Adviser Update Summer 2016 - Page 10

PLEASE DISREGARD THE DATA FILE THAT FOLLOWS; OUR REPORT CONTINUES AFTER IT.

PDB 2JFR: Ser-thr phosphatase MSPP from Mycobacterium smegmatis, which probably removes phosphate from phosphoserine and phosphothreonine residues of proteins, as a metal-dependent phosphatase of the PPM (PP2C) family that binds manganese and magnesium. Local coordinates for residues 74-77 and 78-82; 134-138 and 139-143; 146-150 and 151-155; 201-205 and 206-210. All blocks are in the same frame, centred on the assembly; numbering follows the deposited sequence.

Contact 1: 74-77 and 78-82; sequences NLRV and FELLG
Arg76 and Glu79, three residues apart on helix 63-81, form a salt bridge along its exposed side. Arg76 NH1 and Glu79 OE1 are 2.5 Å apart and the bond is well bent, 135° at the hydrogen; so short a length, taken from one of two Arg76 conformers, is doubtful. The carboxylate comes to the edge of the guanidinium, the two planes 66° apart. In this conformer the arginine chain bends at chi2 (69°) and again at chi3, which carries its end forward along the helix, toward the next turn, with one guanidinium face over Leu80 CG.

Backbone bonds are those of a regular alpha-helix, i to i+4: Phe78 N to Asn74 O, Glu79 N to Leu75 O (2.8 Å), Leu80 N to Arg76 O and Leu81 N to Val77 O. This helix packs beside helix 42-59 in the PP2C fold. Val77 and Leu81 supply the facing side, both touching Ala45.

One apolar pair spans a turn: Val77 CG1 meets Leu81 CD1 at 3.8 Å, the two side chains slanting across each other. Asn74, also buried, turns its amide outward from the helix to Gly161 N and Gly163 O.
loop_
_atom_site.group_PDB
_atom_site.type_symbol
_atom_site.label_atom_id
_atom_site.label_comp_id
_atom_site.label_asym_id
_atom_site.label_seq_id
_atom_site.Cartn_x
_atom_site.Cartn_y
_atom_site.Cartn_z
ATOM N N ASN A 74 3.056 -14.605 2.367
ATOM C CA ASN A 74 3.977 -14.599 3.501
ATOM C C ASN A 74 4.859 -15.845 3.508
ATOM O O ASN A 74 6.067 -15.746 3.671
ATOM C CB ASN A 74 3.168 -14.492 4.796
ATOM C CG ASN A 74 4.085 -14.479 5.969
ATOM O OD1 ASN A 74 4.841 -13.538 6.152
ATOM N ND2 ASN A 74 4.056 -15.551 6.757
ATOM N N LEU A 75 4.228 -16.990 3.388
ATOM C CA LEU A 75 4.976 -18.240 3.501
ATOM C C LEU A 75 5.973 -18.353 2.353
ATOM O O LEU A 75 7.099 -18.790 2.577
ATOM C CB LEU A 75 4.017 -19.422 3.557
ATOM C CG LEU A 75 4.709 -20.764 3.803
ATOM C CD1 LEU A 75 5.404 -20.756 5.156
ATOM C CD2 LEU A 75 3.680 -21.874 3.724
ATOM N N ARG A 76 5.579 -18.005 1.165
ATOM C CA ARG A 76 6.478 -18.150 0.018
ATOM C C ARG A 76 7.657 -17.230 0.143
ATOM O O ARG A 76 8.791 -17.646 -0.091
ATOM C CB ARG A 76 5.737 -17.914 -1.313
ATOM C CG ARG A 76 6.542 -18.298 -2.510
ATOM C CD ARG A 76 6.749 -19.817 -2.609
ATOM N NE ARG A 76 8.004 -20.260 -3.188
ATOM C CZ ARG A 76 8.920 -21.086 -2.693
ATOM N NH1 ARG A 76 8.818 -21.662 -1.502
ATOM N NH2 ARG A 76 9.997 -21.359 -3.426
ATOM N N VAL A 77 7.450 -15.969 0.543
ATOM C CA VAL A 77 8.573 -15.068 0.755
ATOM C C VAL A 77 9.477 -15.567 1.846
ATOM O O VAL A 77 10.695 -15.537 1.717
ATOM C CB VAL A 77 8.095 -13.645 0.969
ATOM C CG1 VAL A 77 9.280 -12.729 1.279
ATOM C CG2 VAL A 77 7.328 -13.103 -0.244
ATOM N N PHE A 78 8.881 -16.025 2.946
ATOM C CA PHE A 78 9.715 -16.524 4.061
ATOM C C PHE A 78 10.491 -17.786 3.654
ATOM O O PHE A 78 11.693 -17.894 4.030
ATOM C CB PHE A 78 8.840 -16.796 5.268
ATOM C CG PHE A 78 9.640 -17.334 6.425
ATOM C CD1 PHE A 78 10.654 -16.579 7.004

popular law as a blueprint, I tried again. I contacted Frank LoMonte, executive director of the Student Press Law Center, to make certain he was willing to work for a law in Maryland. He was more than supportive. To introduce a bill in the legislature, you need a sponsor. Luckily for scholastic journalism in Maryland, State Senator Jamie Raskin (D) had recently risen to the post of majority whip. As a professor of constitutional law at American University, Raskin had twice volunteered to represent high schools suffering censorship in the state and literally wrote the book on student rights: “We the Students: Supreme Court Cases For and About Students.” After an email to his office explaining what we wanted to do and discussing the North Dakota victory, Raskin expressed interest. A series of communications followed about the possibility of a bill. We sent him every free press law that had been enacted. By late summer, Senator Raskin agreed to sponsor our bill. With a sponsor in place, it quickly became clear that I knew next to nothing about getting a bill written and passed. The Maryland-Delaware-DC Press Association represents all of the daily newspapers and most of the non-daily newspapers in our region and had recently gotten more involved in scholastic journalism. Rebecca Snyder, the executive director of their foundation, immediately volunteered to work in support of our bill. While you can get any bill with a sponsor introduced, without someone at the capital lobbying on behalf of the bill, your legislation can easily fall through the cracks. Part of MDDCPA’s stated mission is to provide “legislative representation, and First Amendment issues.” Snyder took that commitment very seriously, adding the New Voices Maryland Act to the other bills she was working for at the state house. GARY CLITES Sen. Jamie Raskin, Press Association director Rebecca Snyder, journalist Karen Houppert and SPLC director Frank LoMonte testifying on March 2 in support of a student press freedom bill before the Senate. (Rebecca Snyder obscured). Gary Clites, MJE, advises The Patriot Press newsmagazine and WNHS-TV at Northern High School in Owings, Maryland. He holds degrees in journalism from WVU and the University of Maryland. He has been a columnist for the Dow Jones News Fund’s Adviser Update for 20 years. Clites has a CSPA Gold Key and was a 2004 DJNF Distinguished Adviser. He is acting president of the Maryland-D.C. Scholastic Press Association. I can honestly say that our bill would probably not have passed without her support. She lobbied legislators in both houses on its behalf. She testified before both the Senate and House committees. Most importantly, when opposition arose to the bill, she worked to squash it. When a representative threatened to stall it on the House floor based on a misunderstanding regarding what the bill would do, she got a legal finding to show the representative that his concerns were not valid. He dropped his opposition. Frank LoMonte and I worked to build other support for the bill. Dean Lucy Dalglish of the Philip Merrill College of Journalism at the University of Maryland put the college’s support behind the bill. We contacted literally every newspaper in the state asking them to write editorials in support leading to numerous articles just as the bill reached the Senate. LoMonte wrote a great op-ed piece that was published in The Baltimore Sun. We also worked to engage teachers, parents and students in the effort. At our Fall J-Day at the University of Maryland, Frank LoMonte and I presented a session for advisers to inform them about the act. Before lobbying for the bill began, we contacted journalism teachers across the state to gather stories of the censorship they’d faced. The most chilling part of this entire process for me was the number of teachers who were willing to tell us their stories, but who were afraid to go on the record (even when we offered Sen. Jamie Raskin, Press Association director Rebecca Snyder, journalist Karen Houppert and SPLC director Frank LoMonte testifying on March 2 in support of a student press freedom bill before the Senate. (Rebecca Snyder obscured). popular law as a blueprint, I tried again. I contacted Frank LoMonte, executive director of the Student Press Law Center, to make certain he was willing to work for a law in Maryland. He was more than supportive. To introduce a bill in the legislature, you need a sponsor. Luckily for scholastic journalism in Maryland, State Senator Jamie Raskin (D) had recently risen to the post of majority whip. As a professor of constitutional law at American University, Raskin had twice volunteered to represent high schools suffering censorship in the state and literally wrote the book on student rights: “We the Students: Supreme Court Cases For and About Students.” After an email to his office explaining what we wanted to do and discussing the North Dakota victory, Raskin expressed interest. A series of communications followed about the possibility of a bill. We sent him every free press law that had been enacted. By late summer, Senator Raskin agreed to sponsor our bill. With a sponsor in place, it quickly became clear that I knew next to nothing about getting a bill written and passed. The Maryland-Delaware-DC Press Association represents all of the daily newspapers and most of the non-daily newspapers in our region and had recently gotten more involved in scholastic journalism. Rebecca Snyder, the executive director of their foundation, immediately volunteered to work in support of our bill. While you can get any bill with a sponsor introduced, without someone at the capital lobbying on behalf of the bill, your legislation can easily fall through the cracks. 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